Our thoughts have a lot to do with how we feel. Becoming aware of our thoughts can be a helpful tool in reducing the amount of anxiety and depression we experience.
There are patterns of thought called automatic negative thoughts that are like weeds in the garden of your mind. Author Dr. Daniel Amen refers to these automatic negative thoughts as ANTS. Here are some examples of ANTS.
• All or nothing thinking: These thoughts incorporate words like “always” or “never.” An example would be, “He never listens to me.”
• Mind reading: These thoughts always assume you know how another person thinks or feels without asking. For example, your husband walks in the door and seems distant and you think he’s mad at you. What you don’t know is he is really mad at his boss.
• Fortune telling: This is predicting the future for the worst. An example would be if you think your spouse finds someone so attractive that you think he is going to cheat on you.
• Personalizing: This is when you think things happening around you are always about you. For example, an acquaintance walks down the hall and laughs out loud, and you think he is laughing at you.
• Thinking with your feelings: This is a case of if you feel it, it must be true. If you feel stupid then you are stupid, or if you feel like people hate you then it’s true. Sometimes our feelings indicate our fears, not a truth.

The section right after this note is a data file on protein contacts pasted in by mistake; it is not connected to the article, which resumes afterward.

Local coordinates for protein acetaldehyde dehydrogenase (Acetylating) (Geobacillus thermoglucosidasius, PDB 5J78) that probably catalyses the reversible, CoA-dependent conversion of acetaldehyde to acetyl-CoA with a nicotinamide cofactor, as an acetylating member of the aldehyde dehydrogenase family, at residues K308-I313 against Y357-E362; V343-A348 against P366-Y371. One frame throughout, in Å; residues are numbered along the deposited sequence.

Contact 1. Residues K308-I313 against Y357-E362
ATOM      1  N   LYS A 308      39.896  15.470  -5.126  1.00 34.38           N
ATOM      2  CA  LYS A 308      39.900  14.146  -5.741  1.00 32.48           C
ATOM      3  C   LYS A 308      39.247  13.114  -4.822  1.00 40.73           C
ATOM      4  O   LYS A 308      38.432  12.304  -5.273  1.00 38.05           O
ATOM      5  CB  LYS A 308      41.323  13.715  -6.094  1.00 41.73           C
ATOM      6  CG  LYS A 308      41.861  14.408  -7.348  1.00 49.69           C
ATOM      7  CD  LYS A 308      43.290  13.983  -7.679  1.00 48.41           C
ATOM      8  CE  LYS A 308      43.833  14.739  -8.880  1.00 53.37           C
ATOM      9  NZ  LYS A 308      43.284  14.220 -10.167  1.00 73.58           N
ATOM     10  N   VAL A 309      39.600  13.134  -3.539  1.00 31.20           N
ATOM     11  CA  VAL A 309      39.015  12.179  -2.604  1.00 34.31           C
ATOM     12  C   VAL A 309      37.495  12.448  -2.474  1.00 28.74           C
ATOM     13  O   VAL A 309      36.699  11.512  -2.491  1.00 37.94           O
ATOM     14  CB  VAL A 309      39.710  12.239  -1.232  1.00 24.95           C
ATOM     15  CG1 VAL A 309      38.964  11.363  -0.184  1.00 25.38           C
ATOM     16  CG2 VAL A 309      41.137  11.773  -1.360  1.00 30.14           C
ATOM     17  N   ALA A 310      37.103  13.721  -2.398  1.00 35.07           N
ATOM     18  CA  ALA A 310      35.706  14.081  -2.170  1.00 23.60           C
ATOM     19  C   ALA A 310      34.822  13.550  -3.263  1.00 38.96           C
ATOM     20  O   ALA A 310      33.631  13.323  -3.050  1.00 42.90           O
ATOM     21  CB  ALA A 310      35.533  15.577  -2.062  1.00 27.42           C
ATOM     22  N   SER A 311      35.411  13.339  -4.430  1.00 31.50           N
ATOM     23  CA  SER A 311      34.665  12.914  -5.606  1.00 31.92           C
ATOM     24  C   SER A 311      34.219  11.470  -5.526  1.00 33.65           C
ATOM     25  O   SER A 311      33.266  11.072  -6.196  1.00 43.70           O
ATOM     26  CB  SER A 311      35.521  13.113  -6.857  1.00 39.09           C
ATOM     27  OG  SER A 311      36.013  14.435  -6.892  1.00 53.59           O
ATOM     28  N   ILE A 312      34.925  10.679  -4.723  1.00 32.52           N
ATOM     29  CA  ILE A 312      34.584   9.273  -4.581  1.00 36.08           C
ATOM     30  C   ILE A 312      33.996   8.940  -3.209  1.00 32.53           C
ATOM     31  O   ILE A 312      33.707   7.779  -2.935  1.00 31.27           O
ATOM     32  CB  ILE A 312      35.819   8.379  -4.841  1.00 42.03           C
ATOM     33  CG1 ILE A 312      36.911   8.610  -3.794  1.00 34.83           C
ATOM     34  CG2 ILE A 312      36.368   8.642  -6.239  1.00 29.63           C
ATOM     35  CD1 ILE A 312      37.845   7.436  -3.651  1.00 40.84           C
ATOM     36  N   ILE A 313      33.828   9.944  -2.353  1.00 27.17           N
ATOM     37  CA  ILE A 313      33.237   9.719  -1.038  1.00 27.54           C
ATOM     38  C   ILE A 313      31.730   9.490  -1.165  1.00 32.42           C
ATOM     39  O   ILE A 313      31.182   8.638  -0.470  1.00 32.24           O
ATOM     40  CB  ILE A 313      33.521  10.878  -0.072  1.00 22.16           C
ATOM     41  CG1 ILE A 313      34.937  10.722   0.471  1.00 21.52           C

• Blame: Making other people responsible for your life. An example: “If my Dad loved me more, then I would have a good marriage.”
• Guilt beatings: This includes using words like “should” and “ought to.” An example: “I should not make mistakes,” or, “I should never say no to the ones I love.”
• Labeling: These are pejorative labels to describe someone or something. Example: When someone does something you don’t like, you think, “He’s such a jerk.”
Once you are able to identify these automatic negative thoughts, it is helpful to challenge these statements. Say things like, “He does listen to me sometimes; I am just not feeling heard right now.” Another challenge statement might be, “I may feel like this person is mad at me, but that doesn’t mean I am a bad person and everyone hates me.” Another option: “It’s human to make mistakes. I will try to learn from the situation.”
There are many other layers to addressing anxiety and depression, including exercise, medication, alternative supplements, friendships, psychotherapy, spirituality and self-esteem, but watching for ANTS is an important part that can help with changing your perspective. Incorporating a positive attitude can have a huge impact on our experience.
A recent item in our son’s school newsletter says volumes:
“There was a lady that woke up, and she had three hairs on her head. She said, “I guess I will braid my hair today.” She did, and had a good day. The next day she woke up with two hairs on her head and said, “I guess I will part my hair in the middle.” She did and had another good day. The third day she woke up with one hair on her head and said, “I guess I will wear a pony tail.” She had a good day. Finally she woke up and had no hair on her head. She looked at herself and said, “Well, isn’t it nice I don’t have to do my hair today?”
Attitude is everything.
— Ed Bloch, LSCSW, and Jena Bloch, LCMFT, are directors of the Life Enrichment Center in Lawrence.